It must be conceded both state have not piled up cinder deliberately. India has tried to address ‘root causes’, but has been unable to go the distance. In Kashmir, it has reluctantly set the three interlocutors to work. It is pursuing the Sachar Committee recommendations in respect of alleviating concerns of its minority. It has placed the perpetrators of majoritarian terror on notice. It has investigated the leading political mascot of the nationalist opposition. It has attempted to reengage Pakistan, but found itself short of political capital to continue.

Pakistan for its part has been restrained in its provocation in Kashmir. It has attempted to cope as best as it can with the troubled western frontier. It has stopped short of risking civil war to placate the West or to give in to Indian demands to dismantle the ‘infrastructure of terror’.

While both states have gone some distance, both have also wilfully stopped short. And that gap could yet prove fatal.

India has replaced its unstated promise of ‘Cold Start’ with ‘contingency operations’ in case of another Pakistani provocation. This spells its comfort levels with its ability to react militarily. While this capability was being built up after Operation Parakram of 2002, ‘Cold Start’ was part of the smoke screen for deterrence. Retracting from it now, seemingly at the behest of the US to enable Pakistan concentrate westwards, indicates that it is a perfected manoeuver that can now be placed in cold storage. Pakistan, in its military exercises Azm e Nau over the summer, has also practiced its response.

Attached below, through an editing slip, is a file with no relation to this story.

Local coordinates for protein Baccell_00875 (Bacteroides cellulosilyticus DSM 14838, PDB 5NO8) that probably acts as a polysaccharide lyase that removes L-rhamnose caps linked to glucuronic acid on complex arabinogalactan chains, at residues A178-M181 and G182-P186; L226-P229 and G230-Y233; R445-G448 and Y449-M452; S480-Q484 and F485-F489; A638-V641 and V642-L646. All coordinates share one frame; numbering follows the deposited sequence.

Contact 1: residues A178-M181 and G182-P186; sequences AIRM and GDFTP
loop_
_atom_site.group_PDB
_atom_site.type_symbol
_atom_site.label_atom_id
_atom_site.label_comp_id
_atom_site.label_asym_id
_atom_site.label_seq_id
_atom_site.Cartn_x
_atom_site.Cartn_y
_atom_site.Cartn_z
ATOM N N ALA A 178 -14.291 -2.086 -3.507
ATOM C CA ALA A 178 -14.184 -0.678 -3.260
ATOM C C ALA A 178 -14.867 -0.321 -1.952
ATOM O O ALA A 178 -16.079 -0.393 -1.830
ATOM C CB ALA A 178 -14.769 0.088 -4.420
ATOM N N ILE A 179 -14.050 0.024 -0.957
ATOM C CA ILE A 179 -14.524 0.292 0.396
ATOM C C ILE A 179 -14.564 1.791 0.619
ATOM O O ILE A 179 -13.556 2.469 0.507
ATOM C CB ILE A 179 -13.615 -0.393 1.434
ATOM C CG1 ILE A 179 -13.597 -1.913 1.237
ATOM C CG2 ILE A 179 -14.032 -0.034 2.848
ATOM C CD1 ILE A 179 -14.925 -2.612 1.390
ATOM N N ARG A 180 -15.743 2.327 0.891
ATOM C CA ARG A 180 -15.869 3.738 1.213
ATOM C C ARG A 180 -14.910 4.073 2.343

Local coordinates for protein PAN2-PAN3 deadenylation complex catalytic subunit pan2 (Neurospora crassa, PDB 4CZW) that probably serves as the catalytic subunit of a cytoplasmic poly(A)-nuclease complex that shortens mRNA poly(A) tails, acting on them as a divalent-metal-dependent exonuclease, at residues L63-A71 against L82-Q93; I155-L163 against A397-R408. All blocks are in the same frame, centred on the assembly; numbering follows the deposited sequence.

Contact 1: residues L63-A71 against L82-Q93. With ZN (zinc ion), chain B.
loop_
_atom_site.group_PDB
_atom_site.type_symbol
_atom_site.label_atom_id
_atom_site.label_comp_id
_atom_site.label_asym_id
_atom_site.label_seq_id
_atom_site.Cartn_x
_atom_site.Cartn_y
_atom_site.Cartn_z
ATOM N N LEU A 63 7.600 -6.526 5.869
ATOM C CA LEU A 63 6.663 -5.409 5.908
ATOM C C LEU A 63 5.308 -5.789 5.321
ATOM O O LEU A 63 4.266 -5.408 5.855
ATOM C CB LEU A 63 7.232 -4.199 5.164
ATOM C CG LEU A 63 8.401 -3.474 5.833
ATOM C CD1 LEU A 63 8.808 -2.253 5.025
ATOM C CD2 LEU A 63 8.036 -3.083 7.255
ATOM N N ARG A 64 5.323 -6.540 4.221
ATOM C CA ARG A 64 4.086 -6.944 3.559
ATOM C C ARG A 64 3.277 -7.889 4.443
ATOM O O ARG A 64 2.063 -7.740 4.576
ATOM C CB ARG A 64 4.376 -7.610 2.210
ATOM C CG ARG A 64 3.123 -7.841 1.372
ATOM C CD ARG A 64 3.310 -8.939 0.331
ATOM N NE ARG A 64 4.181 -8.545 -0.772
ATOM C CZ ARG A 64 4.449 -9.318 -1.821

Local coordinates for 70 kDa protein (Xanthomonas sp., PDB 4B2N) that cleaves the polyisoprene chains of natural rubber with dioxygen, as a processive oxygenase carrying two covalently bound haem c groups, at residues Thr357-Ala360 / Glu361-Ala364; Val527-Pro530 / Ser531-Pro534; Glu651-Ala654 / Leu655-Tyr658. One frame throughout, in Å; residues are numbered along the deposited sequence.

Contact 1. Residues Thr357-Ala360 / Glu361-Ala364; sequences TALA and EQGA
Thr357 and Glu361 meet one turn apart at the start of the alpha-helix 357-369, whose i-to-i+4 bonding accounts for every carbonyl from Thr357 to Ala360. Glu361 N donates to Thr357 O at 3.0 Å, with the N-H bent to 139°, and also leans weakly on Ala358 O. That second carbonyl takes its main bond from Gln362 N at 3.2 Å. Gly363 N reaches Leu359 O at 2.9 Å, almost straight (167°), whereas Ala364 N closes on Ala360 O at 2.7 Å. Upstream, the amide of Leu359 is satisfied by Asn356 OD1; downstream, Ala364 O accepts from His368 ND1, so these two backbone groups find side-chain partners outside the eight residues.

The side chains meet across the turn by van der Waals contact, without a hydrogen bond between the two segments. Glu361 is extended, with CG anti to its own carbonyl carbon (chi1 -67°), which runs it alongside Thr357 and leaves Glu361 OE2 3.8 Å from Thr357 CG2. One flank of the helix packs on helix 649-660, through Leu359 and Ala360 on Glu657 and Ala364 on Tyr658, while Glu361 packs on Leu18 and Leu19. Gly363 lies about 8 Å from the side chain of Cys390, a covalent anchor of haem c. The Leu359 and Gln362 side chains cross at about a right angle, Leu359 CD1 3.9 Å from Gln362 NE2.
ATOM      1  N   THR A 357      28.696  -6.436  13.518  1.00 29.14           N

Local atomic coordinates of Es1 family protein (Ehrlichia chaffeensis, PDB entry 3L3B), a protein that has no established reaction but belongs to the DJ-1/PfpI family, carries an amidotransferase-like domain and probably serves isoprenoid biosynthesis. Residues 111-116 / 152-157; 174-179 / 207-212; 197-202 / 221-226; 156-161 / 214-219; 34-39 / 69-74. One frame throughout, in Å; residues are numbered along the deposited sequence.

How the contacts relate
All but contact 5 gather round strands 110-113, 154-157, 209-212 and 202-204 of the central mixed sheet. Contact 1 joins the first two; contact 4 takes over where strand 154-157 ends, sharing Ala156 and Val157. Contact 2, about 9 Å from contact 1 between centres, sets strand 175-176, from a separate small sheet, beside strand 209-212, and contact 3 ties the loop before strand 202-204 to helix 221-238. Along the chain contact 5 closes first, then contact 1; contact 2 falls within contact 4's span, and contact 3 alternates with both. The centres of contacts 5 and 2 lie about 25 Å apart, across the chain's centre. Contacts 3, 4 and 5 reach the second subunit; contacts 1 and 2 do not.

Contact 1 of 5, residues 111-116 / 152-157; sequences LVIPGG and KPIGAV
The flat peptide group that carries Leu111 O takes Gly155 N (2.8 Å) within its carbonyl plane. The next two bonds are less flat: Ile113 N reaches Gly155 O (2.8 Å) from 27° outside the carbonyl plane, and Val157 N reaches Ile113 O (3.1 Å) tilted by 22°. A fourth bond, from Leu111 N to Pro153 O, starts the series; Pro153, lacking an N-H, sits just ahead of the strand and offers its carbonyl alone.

Both sides stand confident. Readiness of both at the conventional and nuclear levels should spell mutual deterrence. Such confidence is dangerous. Such confidence impels continuation of their tryst at the subconventional level. It also impels the argument in favour of the military option next time round were push to come to shove. Under the circumstance, the nuclear backdrop can come to foreground in short order.

All it awaits is a trigger event. The two states have not done enough to preclude this. The difference between the original Cold War and that raging within the region is precisely this: existence of unaddressed flashpoints. The outline has been around for about a decade since the Agra summit. It would involve Indian accommodation and Pakistani abandonment of its chosen path of proxy war. India does not have the political will to follow through and Pakistan’s Army has not been singed by the terror backlash adequately.

Apparently it will take a war to prod both to senses. The one good to accrue is that it would be a sure way to bring about a Nuclear Weapons Free Zone in South Asia. But, let’s be equally sure, it would be at a price!